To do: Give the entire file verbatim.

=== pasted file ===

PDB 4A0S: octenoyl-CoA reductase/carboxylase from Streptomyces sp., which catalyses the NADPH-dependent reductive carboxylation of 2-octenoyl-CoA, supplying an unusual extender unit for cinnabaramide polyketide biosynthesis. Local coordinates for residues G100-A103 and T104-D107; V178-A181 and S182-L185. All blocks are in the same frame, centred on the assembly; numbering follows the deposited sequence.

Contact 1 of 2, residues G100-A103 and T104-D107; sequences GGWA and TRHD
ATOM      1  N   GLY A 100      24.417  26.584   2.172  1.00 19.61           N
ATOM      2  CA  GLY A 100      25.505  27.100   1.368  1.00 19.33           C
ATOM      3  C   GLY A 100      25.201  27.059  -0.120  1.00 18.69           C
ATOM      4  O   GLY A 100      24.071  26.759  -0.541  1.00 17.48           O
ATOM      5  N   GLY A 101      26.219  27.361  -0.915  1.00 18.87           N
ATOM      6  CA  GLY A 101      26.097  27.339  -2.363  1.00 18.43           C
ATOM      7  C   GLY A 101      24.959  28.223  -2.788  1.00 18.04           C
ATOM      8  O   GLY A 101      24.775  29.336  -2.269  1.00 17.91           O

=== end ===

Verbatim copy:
PDB 4A0S: octenoyl-CoA reductase/carboxylase from Streptomyces sp., which catalyses the NADPH-dependent reductive carboxylation of 2-octenoyl-CoA, supplying an unusual extender unit for cinnabaramide polyketide biosynthesis. Local coordinates for residues G100-A103 and T104-D107; V178-A181 and S182-L185. All blocks are in the same frame, centred on the assembly; numbering follows the deposited sequence.

Contact 1 of 2, residues G100-A103 and T104-D107; sequences GGWA and TRHD
ATOM      1  N   GLY A 100      24.417  26.584   2.172  1.00 19.61           N
ATOM      2  CA  GLY A 100      25.505  27.100   1.368  1.00 19.33           C
ATOM      3  C   GLY A 100      25.201  27.059  -0.120  1.00 18.69           C
ATOM      4  O   GLY A 100      24.071  26.759  -0.541  1.00 17.48           O
ATOM      5  N   GLY A 101      26.219  27.361  -0.915  1.00 18.87           N
ATOM      6  CA  GLY A 101      26.097  27.339  -2.363  1.00 18.43           C
ATOM      7  C   GLY A 101      24.959  28.223  -2.788  1.00 18.04           C
ATOM      8  O   GLY A 101      24.775  29.336  -2.269  1.00 17.91           O